As we follow Kevin wholeheartedly believing his wish has come true, the thrill comes to an end when we are introduced to the ‘wet bandits’. Marv and Harry (Daniel Stern, Joe Pesci): a pair of oafish burglars who underestimate an eight year olds ability to defend his home. Kevin’s suspicion of Harry is alerted in the opening sequence of the movie, with Harry as a pseudo Police officer to recon the houses for goods. Fittingly, the face of Joe Pesci in the 90’s was recognisable for trouble following his previous work on Scorsese’s gangster portfolio. Distinctly recognisable due to his criminality-tinged gold tooth, and Marv’s trademark of leaving the water running, the two are responsible for a spate of burglaries in the middle-class Chicago area. Caught up in their self-proclaimed ‘genius’ crime spree, the ‘wet bandits’ are blissfully unaware of what awaits them as Kevin fills the house with a gauntlet of traps, micro machines and trip wires that only a child’s imagination could conjure, foiling Marv and Harry numerous times. Though this produces a series of hyperbolic injuries and mishaps, the slapstick comedy of falling irons and swinging paint cans creates a multitude of different humours for all generations.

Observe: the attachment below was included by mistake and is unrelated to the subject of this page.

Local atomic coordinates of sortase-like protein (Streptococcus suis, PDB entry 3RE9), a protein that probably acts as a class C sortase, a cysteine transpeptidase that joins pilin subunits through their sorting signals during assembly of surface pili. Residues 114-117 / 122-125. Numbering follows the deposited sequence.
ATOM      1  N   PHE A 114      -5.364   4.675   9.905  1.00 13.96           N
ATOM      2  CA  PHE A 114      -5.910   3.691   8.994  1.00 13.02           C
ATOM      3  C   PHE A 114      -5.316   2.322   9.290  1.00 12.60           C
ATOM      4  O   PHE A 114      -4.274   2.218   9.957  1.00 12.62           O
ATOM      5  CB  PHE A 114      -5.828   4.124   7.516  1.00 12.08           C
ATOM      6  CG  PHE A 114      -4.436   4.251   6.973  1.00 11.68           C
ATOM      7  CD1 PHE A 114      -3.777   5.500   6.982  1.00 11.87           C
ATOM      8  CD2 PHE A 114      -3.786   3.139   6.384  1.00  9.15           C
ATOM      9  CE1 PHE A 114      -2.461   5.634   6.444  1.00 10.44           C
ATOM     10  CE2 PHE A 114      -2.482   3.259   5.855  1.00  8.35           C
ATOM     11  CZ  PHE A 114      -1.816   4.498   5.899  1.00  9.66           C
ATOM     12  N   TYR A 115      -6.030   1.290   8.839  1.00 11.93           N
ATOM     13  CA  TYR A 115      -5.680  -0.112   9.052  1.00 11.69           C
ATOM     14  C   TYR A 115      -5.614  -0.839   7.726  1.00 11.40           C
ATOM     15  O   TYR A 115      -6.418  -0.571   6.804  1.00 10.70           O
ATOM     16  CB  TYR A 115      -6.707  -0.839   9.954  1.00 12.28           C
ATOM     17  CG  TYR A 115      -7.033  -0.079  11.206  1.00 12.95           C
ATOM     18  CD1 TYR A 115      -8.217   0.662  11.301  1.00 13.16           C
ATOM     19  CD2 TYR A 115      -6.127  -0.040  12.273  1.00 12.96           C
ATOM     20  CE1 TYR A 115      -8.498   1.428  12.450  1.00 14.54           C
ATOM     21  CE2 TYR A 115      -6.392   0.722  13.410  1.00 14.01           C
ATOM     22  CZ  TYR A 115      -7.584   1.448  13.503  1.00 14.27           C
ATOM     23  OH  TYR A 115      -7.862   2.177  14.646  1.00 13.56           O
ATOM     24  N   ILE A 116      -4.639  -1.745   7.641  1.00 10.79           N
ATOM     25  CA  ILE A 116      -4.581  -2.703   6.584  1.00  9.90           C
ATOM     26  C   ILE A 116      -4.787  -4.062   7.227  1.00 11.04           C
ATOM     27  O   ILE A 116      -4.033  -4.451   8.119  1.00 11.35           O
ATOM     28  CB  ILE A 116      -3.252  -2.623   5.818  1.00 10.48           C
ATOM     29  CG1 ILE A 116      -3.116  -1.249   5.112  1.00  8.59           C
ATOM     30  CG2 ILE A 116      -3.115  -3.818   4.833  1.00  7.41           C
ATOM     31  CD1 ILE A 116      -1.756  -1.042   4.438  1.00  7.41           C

As the film progresses, it becomes evident that the narrative of Home Alone abides by the conventions of the Christmas film genre, and is an effort promote the importance of family unity and togetherness.
This is evident in a range of films that were produced in the 90’s, including The Santa Claus (1994), Jingle All The Way (1996) and Jack Frost (1998). Hollywood was used as a vessel for social commentary throughout the 80’s and 90’s’, which in Home Alone’s case was to promote family cohesion. This is predominantly evident in the church scene in which Kevin and his neighbour discuss the importance of forgiveness and togetherness whilst accompanied by ‘O Holy Night’ echoing throughout the church.
Therefore, Home Alone provides us with the collaboration between Hughes, Columbus and Williams, creating a quintessential American festive cracker of comedy and cartoon violence. Coinciding with a Hollywood theme that runs strong throughout in the 80’s and 90’s of the reiteration of unity and importance of family.